Health Policy$ense

52 Economic Scholars Not Friendly to ACA Subsidy Challenge

As they had in an earlier case, a notable group of bipartisan economic scholars and professors have filed an amicus brief  in support of the government’s position in King v. Burwell, the Supreme Court case challenging the availability of premium subsidies on the federal exchange. Once again, three Penn professors (and LDI Senior Fellows)—Ezekiel Emanuel, Mark Pauly, and Dan Polsky—signed on to the brief.

The brief reviews the economic underpinnings of insurance markets, and explains why subsidies are essential to the central aim of the Affordable Care Act (ACA), which is to achieve broad and affordable coverage. It lays out the basic economic framework behind the ACA, a three-legged stool consisting of non-discrimination rules (insurers can no longer refuse coverage or charge higher premiums on the basis of pre-existing conditions), an individual mandate to purchase insurance, and premium subsidies to make that coverage affordable. The challengers contend that Congress intended subsidies to be available only in states running their own health insurance exchanges, and not in states relying on the federal one. The brief asserts that this interpretation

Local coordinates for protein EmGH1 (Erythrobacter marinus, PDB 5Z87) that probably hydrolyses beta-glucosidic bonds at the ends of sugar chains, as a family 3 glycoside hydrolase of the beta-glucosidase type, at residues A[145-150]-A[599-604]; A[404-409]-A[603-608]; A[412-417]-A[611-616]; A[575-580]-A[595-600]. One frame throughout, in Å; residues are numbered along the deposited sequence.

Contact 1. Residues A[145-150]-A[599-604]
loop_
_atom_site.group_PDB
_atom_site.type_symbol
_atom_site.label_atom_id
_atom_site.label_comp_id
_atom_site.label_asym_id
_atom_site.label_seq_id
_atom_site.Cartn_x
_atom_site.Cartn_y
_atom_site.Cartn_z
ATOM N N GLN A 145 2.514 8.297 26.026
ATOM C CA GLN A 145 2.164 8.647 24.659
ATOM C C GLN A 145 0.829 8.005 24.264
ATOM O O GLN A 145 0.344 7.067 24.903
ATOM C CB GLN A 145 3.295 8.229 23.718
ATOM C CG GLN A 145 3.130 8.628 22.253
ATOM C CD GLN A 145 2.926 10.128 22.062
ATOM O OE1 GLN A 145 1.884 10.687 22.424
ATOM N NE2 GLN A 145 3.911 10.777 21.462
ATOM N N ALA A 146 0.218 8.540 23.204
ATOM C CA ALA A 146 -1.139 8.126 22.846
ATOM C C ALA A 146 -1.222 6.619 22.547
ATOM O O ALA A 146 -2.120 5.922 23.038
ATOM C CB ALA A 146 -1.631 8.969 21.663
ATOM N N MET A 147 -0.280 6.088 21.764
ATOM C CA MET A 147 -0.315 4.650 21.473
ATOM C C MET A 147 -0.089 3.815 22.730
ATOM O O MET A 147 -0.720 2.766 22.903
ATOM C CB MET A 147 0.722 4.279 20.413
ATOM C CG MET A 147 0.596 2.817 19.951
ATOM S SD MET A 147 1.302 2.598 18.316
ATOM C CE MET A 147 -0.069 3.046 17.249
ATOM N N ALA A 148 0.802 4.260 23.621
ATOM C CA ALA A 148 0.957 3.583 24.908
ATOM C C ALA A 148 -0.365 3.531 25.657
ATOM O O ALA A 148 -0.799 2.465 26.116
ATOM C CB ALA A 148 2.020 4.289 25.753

would chop out the third leg from this three-legged stool in all States where the federal government operates an Exchange, destabilizing the insurance market in those States and frustrating Congress’s clearly stated goal of broadening coverage.

What would happen if the Court rules that this was exactly what Congress intended to do?  Bagley, Jones and Jost note that up to 4.5 million people in 34 states would quickly lose their subsidies, and states would face immediate destabilization of their insurance markets. The Kaiser Family Foundation has a state-level interactive map of the population at risk. The brief goes further, citing the results of two economic models:

Economic modeling confirms what Congress understood: without premium subsidies for every eligible person who buys insurance on an Exchange, the ACA cannot achieve its goals.  Both the Health Insurance Policy Simulation Model (“HIPSM”) developed by the Urban Institute [link added] and the Comprehensive Assessment of Reform Efforts (“COMPARE”) model developed by RAND Corporation [link added] predict that approximately 8 million fewer people will be insured by 2016 if subsidies are unavailable.  These models also predict that premiums will rise by 35% or more on the federally operated Exchanges in the absence of subsidies.  Moreover, these effects would not be limited to the Exchanges themselves.  Everyone who buys insurance in the non-group market would suffer, because the ACA requires that insurers treat everyone who buys insurance in the non-group insurance market as comprising a single risk pool.  Accordingly, increases in health insurance premiums inside Exchanges will cause premiums to rise outside Exchanges as well.

The Supreme Court will hear oral arguments on the case March 4, 2015, and a decision is expected in late June or early July. For a good backgrounder on the case, see this by Adrianna McIntyre on vox.com.